It’s a Wonderful Life, unlike many of its contemporaries, never descends into mawkishness: it says it like it is and distills genuinely good news in doing so. It’s such a hallowed holiday staple though that its very familiarity risks drowning out its confrontational address: the film diagnoses our theologies of glory and prescribes the gospel as the only remedy.
It sets this in motion by introducing us to George Bailey, an affable dreamer, reflexively giving and impossible to dislike. He has a serious problem though: he’s saddled with a do-or-die theology of glory that robs him of real peace. A theology of glory tells us that we have to be something, have to work to stand out as an individual and make our existence worthwhile. All it can really do though is breed expectations which blossom into exhaustion and resentment. It shrinks our horizons and curves them in on themselves so that we rule out the possibility of grace’s intervention; it refuses contentment until its demands are met. This is the hopelessness that George Bailey finds himself in as imminent disaster (his uncle Billy’s loss of a crucial deposit) brings his existential crisis to a head.
George is already worn out with his lifelong holding pattern of deferring his interests to the needs of others. His family, his home, his profession: none of this is what he ever wanted. He’s been hemmed in on all sides, shoved into a calling he would never choose for himself (yet never fails to choose for himself!) and his theology of glory reasoning cannot fathom how this can be anything other than the death of him. He’s half right, of course: the pattern of service he’s called to means the death of his ambitions, but in his bitterness he can’t recognize how this can be a merciful gift. Apart from revelation and the softening of heart that entails it sounds like pure nonsense to him that love should be as strong as death (Song of Solomon 8:6). Loving others and serving them is always a kind of death, but a death qualitatively different from what we see ascendant in the world. That death is a degrading ruin, exemplified in the biologically alive but spiritually desolate Mr. Potter; this other death is the necessary passage out of living death into to true life. The allure of that other pseudo-life is so powerful though, so matched to our spiritual numbness, it’s impossible for glory addicts to desire anything else. This is why it takes nothing less than a vision of the death of all he has ever loved to undermine George’s inward curvature and expose it as a deception.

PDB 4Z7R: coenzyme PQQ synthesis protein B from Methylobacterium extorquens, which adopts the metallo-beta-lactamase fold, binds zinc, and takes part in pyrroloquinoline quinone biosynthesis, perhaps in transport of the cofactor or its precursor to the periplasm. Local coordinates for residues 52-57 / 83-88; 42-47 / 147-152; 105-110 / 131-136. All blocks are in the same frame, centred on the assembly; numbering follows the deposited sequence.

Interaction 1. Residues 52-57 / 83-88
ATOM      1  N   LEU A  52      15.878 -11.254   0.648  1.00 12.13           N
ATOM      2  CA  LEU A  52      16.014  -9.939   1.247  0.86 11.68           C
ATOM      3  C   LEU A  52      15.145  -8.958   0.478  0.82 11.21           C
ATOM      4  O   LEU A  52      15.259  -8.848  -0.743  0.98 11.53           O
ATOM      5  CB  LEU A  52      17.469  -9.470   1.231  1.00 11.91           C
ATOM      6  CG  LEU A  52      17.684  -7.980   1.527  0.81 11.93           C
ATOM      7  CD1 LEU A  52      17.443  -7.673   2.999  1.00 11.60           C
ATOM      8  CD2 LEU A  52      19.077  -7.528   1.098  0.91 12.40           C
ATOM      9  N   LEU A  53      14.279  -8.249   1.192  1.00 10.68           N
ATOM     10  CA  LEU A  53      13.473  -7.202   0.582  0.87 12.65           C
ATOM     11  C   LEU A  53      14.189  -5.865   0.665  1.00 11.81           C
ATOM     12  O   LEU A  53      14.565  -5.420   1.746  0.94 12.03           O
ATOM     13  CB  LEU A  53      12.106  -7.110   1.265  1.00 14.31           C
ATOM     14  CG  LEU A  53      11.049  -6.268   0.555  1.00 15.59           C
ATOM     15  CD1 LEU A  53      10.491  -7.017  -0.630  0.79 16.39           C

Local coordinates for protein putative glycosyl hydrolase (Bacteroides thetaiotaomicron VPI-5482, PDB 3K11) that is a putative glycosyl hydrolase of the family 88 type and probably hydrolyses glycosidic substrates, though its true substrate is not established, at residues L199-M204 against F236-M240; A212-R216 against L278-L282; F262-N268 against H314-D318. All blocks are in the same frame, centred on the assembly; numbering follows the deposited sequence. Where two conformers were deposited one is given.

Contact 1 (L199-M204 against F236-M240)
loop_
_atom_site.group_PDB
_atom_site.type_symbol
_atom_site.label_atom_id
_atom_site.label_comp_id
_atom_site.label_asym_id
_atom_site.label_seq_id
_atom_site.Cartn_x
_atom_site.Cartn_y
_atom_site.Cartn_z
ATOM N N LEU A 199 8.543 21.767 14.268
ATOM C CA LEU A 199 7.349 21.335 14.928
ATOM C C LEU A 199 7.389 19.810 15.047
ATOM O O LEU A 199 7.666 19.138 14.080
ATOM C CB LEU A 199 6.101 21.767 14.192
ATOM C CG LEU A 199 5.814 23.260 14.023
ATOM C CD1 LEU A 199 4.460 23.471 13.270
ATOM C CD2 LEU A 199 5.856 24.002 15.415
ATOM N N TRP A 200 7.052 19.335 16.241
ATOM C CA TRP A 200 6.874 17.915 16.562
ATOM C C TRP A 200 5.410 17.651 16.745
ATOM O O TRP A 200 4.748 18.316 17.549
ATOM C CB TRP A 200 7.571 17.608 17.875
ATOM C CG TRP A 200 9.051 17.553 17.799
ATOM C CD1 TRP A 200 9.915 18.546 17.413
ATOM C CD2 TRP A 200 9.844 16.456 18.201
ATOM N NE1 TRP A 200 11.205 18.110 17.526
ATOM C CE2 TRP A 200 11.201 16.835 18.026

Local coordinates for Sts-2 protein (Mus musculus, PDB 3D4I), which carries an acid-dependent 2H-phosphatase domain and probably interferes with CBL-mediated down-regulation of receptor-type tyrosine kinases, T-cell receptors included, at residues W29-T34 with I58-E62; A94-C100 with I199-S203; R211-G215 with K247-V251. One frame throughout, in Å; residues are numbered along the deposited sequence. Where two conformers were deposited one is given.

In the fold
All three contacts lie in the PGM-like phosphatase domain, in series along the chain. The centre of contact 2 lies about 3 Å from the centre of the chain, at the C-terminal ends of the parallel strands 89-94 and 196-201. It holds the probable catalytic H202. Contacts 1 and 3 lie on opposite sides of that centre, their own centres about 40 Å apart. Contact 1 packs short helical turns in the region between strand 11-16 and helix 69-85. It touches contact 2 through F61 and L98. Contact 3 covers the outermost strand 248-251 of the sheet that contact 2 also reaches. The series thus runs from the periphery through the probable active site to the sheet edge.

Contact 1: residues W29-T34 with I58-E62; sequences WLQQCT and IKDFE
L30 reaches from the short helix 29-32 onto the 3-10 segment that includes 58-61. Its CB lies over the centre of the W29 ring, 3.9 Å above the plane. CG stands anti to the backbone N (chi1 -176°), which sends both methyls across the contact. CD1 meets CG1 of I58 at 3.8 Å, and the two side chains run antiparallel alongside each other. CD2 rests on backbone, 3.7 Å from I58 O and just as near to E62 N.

When George’s wish to have never been born is granted he discovers not the relief of non-being but the misery of self-exclusion. In a world without George Bailey as a conduit of grace, death reigns. Mr. Potter, that arachnid embodiment of all that the world values, parasitically subsists upon the life of the world’s outcasts and undesirables, ruthlessly enforcing the closed, capitalistic loop of Law, sin, and dividends. Without George’s stand for for “the rabble” (as Mr. Potter contemptuously dismisses them) Bedford Falls ceases to exist; Pottersville takes its place and degenerates into a squalid hive of wasted zombie existence. This glimpse into a reality bereft of George’s merciful intercession disabuses him of his desire to escape and “be” somebody. It affords the viewer a glimpse into something that extends beyond the man George Bailey, encompassing all of Adam’s race: getting our way when we’re locked in a theology of glory only bears fruit for death. The most chilling illustration of this comes in the film’s climactic scene: George has all this time seen Bedford Falls as his grave; now, in this alternative reality, he searches for his friend Martini in Bailey Park, that community of second chances and new life, and finds only a massive graveyard.
This unravelling of George’s illusions, terrifying as it is, is the sweetest gift granted him in the film, for through it he can discern with the eyes of faith that the death of his dreams can actually be the life of him. Now he can exult in the truth: “For whoever would save his life will lose it, but whoever loses his life for my sake will save it” (Luke 9:24). He is transformed. The dismantling of all his demands rehabilitates his self-pity and directs his love outward to the city he used to hate. The joy of salvation explodes within him, overflowing in an ecstatic joy that’s willing to take the fall for Uncle Billy’s mistake. Grace intrudes itself once more, however, and spares him as those he has died to serve now reciprocate and pour out everything they have to ransom his freedom. It’s rapturously beautiful; how can his brother Harry do anything else but raise a toast to George, “the richest man in town”?
Brothers, sisters: I know that we all can see ourselves in George’s plight. His anguish is ours; we’ve all felt that constriction of being forced past what we’ve envisioned for ourselves into a life that looks more like death. We’ve all felt like we’ve been held back, stifled. We’ve all shaken our fists and sobbed, “This isn’t what I signed up for!” Contrary to what the world will tell you, however, freedom and fulfillment aren’t to be found in kicking against the pricks. Belligerent resistance suffocates our souls and strips us of the joy of mediating God’s grace. The God of the gospel doesn’t relate to you on the basis of who you think you need to be, only on the basis of who you already are. The gospel tells you that freedom is bestowed by the Author of life, not self-manufactured. Let Him soak up and bear away your angst and bitterness, and through that He will show you exactly where you’re needed. And more than that, it will be life to you. Grace and peace to you, and a happy new year!